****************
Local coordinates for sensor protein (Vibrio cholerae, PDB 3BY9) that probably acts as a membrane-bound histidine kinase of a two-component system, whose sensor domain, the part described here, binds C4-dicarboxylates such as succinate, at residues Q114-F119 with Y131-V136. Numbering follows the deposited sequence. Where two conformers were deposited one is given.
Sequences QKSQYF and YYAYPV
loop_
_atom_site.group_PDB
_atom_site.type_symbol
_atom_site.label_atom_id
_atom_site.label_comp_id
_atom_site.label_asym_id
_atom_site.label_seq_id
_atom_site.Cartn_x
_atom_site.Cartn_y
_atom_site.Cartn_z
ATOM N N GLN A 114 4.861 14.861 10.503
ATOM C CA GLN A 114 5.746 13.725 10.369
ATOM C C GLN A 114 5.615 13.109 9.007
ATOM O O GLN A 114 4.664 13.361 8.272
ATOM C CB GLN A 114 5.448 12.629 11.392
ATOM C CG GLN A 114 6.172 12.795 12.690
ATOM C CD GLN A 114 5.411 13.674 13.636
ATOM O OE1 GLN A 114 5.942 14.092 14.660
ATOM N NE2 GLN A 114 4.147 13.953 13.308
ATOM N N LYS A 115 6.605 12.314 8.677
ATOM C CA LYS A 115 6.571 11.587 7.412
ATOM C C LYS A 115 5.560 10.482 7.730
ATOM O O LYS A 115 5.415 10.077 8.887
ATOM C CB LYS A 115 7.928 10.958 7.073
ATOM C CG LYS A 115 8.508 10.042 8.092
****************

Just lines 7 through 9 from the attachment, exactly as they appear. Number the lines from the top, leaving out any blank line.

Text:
_atom_site.label_comp_id
_atom_site.label_asym_id
_atom_site.label_seq_id